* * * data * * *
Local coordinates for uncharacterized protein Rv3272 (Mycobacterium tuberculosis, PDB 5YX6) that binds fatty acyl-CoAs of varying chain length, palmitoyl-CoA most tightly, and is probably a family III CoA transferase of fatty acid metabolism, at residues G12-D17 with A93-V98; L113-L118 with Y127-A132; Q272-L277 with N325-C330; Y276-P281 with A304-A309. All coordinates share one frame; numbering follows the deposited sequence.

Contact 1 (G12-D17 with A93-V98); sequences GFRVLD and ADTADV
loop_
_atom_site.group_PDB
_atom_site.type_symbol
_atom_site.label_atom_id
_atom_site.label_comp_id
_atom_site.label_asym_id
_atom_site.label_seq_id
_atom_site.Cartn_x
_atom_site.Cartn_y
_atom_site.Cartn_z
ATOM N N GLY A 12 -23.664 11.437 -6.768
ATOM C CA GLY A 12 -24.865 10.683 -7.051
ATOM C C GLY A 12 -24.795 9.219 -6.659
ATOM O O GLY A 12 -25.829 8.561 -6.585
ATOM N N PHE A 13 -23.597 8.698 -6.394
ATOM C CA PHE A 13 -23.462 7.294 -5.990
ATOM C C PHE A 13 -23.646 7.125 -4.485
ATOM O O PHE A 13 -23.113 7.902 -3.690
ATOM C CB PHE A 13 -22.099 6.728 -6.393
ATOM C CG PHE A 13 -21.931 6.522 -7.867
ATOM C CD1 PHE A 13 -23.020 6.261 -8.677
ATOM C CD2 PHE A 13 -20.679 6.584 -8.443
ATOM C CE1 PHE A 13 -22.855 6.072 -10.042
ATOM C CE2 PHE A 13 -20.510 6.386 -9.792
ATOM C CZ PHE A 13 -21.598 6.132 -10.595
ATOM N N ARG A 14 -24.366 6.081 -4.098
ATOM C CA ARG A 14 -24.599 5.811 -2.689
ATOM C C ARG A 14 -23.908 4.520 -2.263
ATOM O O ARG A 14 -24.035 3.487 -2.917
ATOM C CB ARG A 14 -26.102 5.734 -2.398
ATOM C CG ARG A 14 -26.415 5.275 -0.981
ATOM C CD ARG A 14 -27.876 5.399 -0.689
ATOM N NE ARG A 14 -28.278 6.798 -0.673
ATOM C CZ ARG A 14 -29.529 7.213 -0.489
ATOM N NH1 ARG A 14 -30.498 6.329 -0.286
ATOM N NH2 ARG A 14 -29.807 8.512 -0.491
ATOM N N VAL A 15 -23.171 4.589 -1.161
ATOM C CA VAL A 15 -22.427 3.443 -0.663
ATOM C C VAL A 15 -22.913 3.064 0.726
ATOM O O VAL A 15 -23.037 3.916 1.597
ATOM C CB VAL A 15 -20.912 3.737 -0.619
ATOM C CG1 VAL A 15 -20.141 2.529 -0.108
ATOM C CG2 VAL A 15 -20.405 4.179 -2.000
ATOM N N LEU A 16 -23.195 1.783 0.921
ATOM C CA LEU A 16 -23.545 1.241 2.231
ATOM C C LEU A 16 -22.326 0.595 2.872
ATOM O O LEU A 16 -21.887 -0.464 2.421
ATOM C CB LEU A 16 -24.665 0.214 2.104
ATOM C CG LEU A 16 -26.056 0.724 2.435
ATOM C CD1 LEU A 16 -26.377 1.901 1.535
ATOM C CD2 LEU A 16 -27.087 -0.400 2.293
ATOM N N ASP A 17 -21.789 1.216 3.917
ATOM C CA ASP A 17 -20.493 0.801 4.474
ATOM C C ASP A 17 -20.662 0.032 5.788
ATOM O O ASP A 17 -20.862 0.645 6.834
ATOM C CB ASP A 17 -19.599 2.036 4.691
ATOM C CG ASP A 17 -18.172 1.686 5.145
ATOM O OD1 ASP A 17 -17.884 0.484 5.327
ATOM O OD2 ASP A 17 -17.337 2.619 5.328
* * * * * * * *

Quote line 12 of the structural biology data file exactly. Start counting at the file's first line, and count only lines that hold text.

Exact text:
_atom_site.Cartn_z